Chalk Talk: New technology is for learning – not for posting Sir on Youtube
Richard Garner has been Education Editor of The Independent for 12 years and writing about the subject for 34 years. Before becoming a journalist, he worked as a disc jockey in London pubs and clubs and for a hospital radio station. His main hobbies are cricket (watching these days) and theatre. On his days off, he is most likelt to be found at Lord’s or the King’s Head Theatre Club.
Thursday 08 September 2011
Parents, it seems, have accepted that the days of lugging heavy textbooks to school in an overladen satchel are now over.
A poll to be published tomorrow says they believe their children's schools should be doing more to embrace mobile learning.
The poll, which comes from Encyclopedia Britannia, which might – I suppose – have an axe to grind in the debate as the producer of new educational apps embracing new technology, shows that 55 per cent of parents believe schools should make more use of the new learning opportunities.
Two out of five believe their children's performance at school has improved through its use.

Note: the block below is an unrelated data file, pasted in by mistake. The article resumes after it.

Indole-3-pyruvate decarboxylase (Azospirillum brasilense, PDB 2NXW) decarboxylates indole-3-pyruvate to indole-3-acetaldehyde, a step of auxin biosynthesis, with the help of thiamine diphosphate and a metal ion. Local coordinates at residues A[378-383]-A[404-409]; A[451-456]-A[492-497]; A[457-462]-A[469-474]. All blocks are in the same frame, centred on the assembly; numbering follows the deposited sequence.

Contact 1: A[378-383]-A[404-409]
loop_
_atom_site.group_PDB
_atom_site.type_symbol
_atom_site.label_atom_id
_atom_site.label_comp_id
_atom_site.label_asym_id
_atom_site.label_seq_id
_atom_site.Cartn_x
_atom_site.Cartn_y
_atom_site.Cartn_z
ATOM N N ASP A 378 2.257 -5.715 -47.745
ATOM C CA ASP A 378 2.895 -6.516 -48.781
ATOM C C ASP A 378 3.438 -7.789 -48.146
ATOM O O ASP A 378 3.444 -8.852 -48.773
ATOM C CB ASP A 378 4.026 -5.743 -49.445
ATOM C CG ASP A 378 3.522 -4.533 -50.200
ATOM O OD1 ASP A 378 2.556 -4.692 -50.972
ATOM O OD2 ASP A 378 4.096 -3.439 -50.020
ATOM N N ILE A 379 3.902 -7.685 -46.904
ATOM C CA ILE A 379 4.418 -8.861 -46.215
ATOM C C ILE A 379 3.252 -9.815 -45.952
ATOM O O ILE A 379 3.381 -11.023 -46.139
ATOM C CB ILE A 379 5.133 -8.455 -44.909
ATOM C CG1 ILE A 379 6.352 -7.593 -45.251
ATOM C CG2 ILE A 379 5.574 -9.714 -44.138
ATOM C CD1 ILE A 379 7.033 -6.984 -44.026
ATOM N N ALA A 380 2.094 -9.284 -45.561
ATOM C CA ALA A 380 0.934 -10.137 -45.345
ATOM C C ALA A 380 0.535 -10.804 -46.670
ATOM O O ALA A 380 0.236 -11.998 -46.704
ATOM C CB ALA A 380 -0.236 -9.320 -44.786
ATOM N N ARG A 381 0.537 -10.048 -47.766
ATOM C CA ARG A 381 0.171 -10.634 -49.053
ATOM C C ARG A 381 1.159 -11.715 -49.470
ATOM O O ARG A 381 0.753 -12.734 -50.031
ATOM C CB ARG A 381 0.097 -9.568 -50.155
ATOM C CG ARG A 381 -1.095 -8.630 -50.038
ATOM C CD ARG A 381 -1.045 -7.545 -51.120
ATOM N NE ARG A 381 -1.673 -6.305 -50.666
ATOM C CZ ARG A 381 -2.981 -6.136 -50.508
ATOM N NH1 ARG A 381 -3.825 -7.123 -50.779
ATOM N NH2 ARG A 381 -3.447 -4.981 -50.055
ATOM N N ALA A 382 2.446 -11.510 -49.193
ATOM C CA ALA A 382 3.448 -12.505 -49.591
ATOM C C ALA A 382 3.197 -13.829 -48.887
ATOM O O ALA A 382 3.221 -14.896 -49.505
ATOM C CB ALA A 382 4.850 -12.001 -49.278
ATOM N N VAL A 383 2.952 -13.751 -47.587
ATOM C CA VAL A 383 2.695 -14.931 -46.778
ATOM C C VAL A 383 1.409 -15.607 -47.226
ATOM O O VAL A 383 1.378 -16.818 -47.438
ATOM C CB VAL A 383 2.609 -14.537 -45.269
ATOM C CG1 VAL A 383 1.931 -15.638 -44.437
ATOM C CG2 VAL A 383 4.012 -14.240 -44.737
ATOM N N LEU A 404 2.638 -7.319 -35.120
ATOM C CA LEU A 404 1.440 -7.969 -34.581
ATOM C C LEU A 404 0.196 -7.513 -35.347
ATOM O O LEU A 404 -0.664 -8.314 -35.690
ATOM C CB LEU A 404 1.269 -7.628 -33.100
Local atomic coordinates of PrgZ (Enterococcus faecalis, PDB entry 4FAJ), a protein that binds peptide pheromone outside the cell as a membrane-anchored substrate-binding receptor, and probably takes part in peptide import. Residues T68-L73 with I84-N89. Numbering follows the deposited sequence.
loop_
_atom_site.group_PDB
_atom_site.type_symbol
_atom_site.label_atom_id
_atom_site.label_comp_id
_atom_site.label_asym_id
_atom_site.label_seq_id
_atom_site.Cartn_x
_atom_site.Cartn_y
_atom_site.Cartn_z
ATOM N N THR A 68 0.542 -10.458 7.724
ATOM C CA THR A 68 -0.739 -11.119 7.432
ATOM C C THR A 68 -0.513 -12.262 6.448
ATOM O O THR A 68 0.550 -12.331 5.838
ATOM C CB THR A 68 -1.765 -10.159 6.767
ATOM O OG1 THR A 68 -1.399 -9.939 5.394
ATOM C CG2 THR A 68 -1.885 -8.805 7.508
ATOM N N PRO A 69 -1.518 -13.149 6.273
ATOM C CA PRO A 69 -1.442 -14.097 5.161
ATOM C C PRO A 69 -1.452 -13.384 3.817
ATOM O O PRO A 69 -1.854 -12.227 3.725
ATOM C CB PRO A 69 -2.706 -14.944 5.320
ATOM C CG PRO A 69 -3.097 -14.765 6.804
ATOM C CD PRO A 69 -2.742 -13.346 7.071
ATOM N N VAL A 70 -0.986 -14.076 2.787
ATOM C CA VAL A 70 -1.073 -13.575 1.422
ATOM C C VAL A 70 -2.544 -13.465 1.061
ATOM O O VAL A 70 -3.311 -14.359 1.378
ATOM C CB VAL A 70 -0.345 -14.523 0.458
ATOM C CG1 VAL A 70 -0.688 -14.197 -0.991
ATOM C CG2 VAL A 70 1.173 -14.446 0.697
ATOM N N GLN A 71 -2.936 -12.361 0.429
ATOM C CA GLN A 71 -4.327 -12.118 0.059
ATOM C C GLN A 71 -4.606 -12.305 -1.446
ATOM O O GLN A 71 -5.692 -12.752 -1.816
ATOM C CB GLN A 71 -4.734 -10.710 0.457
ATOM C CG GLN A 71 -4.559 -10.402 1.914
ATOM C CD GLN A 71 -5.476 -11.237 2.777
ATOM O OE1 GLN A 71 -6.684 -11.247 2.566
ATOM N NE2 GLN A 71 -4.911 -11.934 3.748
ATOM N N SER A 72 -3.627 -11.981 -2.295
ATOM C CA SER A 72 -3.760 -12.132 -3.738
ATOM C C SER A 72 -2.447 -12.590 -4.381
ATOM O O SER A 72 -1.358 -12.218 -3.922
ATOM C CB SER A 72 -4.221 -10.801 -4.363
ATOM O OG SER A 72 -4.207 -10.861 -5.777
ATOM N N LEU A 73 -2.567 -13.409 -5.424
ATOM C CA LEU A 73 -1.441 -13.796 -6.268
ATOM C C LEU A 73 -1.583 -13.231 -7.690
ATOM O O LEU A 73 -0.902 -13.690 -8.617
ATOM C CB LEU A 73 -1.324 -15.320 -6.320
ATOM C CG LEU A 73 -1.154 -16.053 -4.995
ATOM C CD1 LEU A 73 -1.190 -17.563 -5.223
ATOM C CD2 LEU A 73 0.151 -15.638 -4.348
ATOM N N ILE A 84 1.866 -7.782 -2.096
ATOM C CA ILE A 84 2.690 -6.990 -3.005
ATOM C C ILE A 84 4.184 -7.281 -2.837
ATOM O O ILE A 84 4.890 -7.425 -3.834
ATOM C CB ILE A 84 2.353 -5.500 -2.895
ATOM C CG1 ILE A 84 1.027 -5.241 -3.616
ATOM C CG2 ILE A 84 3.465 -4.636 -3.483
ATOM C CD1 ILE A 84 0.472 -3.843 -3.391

Which brings me to the other side of the coin, as revealed at teachers' union conferences and by Education Secretary Michael Gove.
The conferences regularly hear complaints that teachers end up on Youtube or other social networking sites after being snapped by pupils in awkward poses during lessons.
Mr Gove is happy to give teachers new powers to confiscate said appliances in the interests of school discipline.
It is an awkward dilemma. It is easy to appreciate the educational advantage of researching topics through the kind of education apps supplied by Encyclopedia Britannica
Perhaps the remedy is for schools to draw up a code of conduct about the use of education apps in schools and then to discipline the pupils if they disobey it.
That might be a better way forward than a blanket ban on their use in the classroom.
Meanwhile, the awards season is on us again, with teachers and schools winning recognition for a whole host of achievements.
Mostly, the awards are for best primary school teacher, best secondary school teacher etcetera.
Occasionally, though, a category emerges that could produce something out of the ordinary.
Witness the awards for school security and educational visits being offered as part of the 2011 Education Business Awards – to which The Independent has become a media partner. To enter, all you have to do is complete the online entry form at www.ebawards.co.uk and send this with a 500-word explanation of your project. Entries close at 5pm on 30 September.
Employment statistics for graduates, published by the Higher Education Statistics Agency, had a new category for the first time this week: "creating a portfolio". Sounds suspiciously like "resting between roles", the traditional claim of the out-of work actor.
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